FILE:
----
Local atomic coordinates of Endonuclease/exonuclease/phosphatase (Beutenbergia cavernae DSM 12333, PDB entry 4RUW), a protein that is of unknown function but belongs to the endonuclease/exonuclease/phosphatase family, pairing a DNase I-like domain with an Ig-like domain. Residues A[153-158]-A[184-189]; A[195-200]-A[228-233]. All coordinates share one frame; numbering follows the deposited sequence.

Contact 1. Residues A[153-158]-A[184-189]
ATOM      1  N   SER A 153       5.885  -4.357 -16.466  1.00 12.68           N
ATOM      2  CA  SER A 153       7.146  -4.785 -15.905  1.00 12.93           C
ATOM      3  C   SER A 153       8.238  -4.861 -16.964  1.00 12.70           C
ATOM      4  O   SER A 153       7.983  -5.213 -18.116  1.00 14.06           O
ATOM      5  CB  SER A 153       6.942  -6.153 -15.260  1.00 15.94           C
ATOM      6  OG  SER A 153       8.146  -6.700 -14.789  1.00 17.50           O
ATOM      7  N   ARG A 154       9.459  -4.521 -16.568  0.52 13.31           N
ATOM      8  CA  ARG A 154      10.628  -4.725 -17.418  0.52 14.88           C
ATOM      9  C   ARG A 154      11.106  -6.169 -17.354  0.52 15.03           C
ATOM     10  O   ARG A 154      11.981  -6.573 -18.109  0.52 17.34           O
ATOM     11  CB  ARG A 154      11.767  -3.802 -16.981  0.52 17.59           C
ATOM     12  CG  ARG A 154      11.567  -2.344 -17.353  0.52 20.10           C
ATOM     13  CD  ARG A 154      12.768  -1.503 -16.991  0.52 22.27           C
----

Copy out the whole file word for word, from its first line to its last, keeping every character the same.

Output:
Local atomic coordinates of Endonuclease/exonuclease/phosphatase (Beutenbergia cavernae DSM 12333, PDB entry 4RUW), a protein that is of unknown function but belongs to the endonuclease/exonuclease/phosphatase family, pairing a DNase I-like domain with an Ig-like domain. Residues A[153-158]-A[184-189]; A[195-200]-A[228-233]. All coordinates share one frame; numbering follows the deposited sequence.

Contact 1. Residues A[153-158]-A[184-189]
ATOM      1  N   SER A 153       5.885  -4.357 -16.466  1.00 12.68           N
ATOM      2  CA  SER A 153       7.146  -4.785 -15.905  1.00 12.93           C
ATOM      3  C   SER A 153       8.238  -4.861 -16.964  1.00 12.70           C
ATOM      4  O   SER A 153       7.983  -5.213 -18.116  1.00 14.06           O
ATOM      5  CB  SER A 153       6.942  -6.153 -15.260  1.00 15.94           C
ATOM      6  OG  SER A 153       8.146  -6.700 -14.789  1.00 17.50           O
ATOM      7  N   ARG A 154       9.459  -4.521 -16.568  0.52 13.31           N
ATOM      8  CA  ARG A 154      10.628  -4.725 -17.418  0.52 14.88           C
ATOM      9  C   ARG A 154      11.106  -6.169 -17.354  0.52 15.03           C
ATOM     10  O   ARG A 154      11.981  -6.573 -18.109  0.52 17.34           O
ATOM     11  CB  ARG A 154      11.767  -3.802 -16.981  0.52 17.59           C
ATOM     12  CG  ARG A 154      11.567  -2.344 -17.353  0.52 20.10           C
ATOM     13  CD  ARG A 154      12.768  -1.503 -16.991  0.52 22.27           C